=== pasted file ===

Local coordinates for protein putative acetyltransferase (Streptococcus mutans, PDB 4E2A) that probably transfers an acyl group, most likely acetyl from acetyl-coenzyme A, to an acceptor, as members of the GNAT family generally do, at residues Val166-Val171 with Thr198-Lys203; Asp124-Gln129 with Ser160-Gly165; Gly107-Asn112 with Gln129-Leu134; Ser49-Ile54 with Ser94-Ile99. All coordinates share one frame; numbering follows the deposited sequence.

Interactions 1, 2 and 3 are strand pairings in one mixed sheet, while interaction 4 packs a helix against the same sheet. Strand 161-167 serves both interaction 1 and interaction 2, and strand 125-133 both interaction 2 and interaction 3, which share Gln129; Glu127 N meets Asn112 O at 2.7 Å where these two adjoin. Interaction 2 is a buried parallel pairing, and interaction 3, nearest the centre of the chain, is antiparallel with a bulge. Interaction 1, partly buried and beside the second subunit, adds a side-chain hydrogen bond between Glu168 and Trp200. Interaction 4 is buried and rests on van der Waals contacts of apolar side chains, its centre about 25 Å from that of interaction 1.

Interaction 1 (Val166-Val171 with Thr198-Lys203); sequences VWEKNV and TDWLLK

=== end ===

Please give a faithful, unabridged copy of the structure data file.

Local coordinates for protein putative acetyltransferase (Streptococcus mutans, PDB 4E2A) that probably transfers an acyl group, most likely acetyl from acetyl-coenzyme A, to an acceptor, as members of the GNAT family generally do, at residues Val166-Val171 with Thr198-Lys203; Asp124-Gln129 with Ser160-Gly165; Gly107-Asn112 with Gln129-Leu134; Ser49-Ile54 with Ser94-Ile99. All coordinates share one frame; numbering follows the deposited sequence.

Interactions 1, 2 and 3 are strand pairings in one mixed sheet, while interaction 4 packs a helix against the same sheet. Strand 161-167 serves both interaction 1 and interaction 2, and strand 125-133 both interaction 2 and interaction 3, which share Gln129; Glu127 N meets Asn112 O at 2.7 Å where these two adjoin. Interaction 2 is a buried parallel pairing, and interaction 3, nearest the centre of the chain, is antiparallel with a bulge. Interaction 1, partly buried and beside the second subunit, adds a side-chain hydrogen bond between Glu168 and Trp200. Interaction 4 is buried and rests on van der Waals contacts of apolar side chains, its centre about 25 Å from that of interaction 1.

Interaction 1 (Val166-Val171 with Thr198-Lys203); sequences VWEKNV and TDWLLK